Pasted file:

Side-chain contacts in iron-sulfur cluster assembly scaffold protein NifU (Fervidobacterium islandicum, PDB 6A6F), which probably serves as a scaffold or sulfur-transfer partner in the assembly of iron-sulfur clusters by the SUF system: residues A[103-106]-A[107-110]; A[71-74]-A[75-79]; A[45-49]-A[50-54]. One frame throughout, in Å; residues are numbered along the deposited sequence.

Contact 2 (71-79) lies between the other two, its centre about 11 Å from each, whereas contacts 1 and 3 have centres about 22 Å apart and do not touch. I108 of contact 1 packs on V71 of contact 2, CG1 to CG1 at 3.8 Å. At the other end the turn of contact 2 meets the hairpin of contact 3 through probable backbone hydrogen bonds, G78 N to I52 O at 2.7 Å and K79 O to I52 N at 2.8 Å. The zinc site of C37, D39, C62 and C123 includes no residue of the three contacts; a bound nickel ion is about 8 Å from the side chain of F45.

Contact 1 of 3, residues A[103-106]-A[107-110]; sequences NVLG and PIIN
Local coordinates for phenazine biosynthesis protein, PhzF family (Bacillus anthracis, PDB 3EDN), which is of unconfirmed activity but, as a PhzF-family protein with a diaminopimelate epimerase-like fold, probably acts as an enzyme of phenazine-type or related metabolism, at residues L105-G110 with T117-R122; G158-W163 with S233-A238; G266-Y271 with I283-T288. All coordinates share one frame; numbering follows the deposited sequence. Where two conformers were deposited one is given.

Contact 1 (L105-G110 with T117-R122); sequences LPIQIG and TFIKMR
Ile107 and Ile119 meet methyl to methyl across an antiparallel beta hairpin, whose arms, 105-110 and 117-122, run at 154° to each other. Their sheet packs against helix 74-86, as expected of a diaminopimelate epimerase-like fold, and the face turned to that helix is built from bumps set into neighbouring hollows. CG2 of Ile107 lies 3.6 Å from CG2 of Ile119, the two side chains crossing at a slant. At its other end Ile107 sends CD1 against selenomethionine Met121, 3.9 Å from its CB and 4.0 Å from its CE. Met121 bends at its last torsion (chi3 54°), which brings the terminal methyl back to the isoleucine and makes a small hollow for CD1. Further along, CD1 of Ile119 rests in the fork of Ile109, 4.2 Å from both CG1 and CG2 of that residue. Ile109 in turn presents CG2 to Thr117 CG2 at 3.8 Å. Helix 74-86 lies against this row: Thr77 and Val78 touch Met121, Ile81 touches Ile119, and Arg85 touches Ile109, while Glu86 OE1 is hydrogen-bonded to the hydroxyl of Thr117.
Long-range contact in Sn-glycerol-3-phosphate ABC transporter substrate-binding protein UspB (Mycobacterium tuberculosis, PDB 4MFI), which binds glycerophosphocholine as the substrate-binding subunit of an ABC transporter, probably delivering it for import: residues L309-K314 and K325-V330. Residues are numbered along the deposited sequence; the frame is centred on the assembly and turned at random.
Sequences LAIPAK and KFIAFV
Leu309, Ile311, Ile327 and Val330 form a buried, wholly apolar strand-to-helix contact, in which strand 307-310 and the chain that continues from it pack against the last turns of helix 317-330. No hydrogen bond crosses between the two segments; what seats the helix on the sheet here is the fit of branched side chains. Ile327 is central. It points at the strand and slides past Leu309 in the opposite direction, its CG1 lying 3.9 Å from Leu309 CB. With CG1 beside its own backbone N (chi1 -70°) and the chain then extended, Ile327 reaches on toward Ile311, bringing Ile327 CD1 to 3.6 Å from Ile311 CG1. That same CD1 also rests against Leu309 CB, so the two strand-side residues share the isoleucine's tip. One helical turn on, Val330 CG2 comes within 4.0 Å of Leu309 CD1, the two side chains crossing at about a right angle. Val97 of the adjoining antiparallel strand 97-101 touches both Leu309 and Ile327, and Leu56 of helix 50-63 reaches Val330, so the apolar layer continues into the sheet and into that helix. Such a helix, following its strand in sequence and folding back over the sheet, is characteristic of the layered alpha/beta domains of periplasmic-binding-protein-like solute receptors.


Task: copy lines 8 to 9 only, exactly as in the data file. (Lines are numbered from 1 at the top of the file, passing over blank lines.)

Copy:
Sequences LAIPAK and KFIAFV
Leu309, Ile311, Ile327 and Val330 form a buried, wholly apolar strand-to-helix contact, in which strand 307-310 and the chain that continues from it pack against the last turns of helix 317-330. No hydrogen bond crosses between the two segments; what seats the helix on the sheet here is the fit of branched side chains. Ile327 is central. It points at the strand and slides past Leu309 in the opposite direction, its CG1 lying 3.9 Å from Leu309 CB. With CG1 beside its own backbone N (chi1 -70°) and the chain then extended, Ile327 reaches on toward Ile311, bringing Ile327 CD1 to 3.6 Å from Ile311 CG1. That same CD1 also rests against Leu309 CB, so the two strand-side residues share the isoleucine's tip. One helical turn on, Val330 CG2 comes within 4.0 Å of Leu309 CD1, the two side chains crossing at about a right angle. Val97 of the adjoining antiparallel strand 97-101 touches both Leu309 and Ile327, and Leu56 of helix 50-63 reaches Val330, so the apolar layer continues into the sheet and into that helix. Such a helix, following its strand in sequence and folding back over the sheet, is characteristic of the layered alpha/beta domains of periplasmic-binding-protein-like solute receptors.